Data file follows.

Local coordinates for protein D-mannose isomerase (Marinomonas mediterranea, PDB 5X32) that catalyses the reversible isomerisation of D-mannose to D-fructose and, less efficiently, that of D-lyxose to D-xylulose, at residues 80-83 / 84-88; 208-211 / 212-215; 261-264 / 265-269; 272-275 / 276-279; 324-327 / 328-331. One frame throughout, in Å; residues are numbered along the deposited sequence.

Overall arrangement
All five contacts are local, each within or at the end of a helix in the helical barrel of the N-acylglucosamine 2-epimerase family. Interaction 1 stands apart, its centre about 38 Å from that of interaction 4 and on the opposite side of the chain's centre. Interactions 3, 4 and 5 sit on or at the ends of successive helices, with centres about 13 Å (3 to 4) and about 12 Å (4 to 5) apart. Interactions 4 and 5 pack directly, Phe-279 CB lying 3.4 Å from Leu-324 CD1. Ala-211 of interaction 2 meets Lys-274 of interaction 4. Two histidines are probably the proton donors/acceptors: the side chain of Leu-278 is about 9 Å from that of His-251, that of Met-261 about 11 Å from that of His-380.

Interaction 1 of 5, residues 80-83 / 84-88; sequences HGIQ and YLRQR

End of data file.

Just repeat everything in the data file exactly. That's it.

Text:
Local coordinates for protein D-mannose isomerase (Marinomonas mediterranea, PDB 5X32) that catalyses the reversible isomerisation of D-mannose to D-fructose and, less efficiently, that of D-lyxose to D-xylulose, at residues 80-83 / 84-88; 208-211 / 212-215; 261-264 / 265-269; 272-275 / 276-279; 324-327 / 328-331. One frame throughout, in Å; residues are numbered along the deposited sequence.

Overall arrangement
All five contacts are local, each within or at the end of a helix in the helical barrel of the N-acylglucosamine 2-epimerase family. Interaction 1 stands apart, its centre about 38 Å from that of interaction 4 and on the opposite side of the chain's centre. Interactions 3, 4 and 5 sit on or at the ends of successive helices, with centres about 13 Å (3 to 4) and about 12 Å (4 to 5) apart. Interactions 4 and 5 pack directly, Phe-279 CB lying 3.4 Å from Leu-324 CD1. Ala-211 of interaction 2 meets Lys-274 of interaction 4. Two histidines are probably the proton donors/acceptors: the side chain of Leu-278 is about 9 Å from that of His-251, that of Met-261 about 11 Å from that of His-380.

Interaction 1 of 5, residues 80-83 / 84-88; sequences HGIQ and YLRQR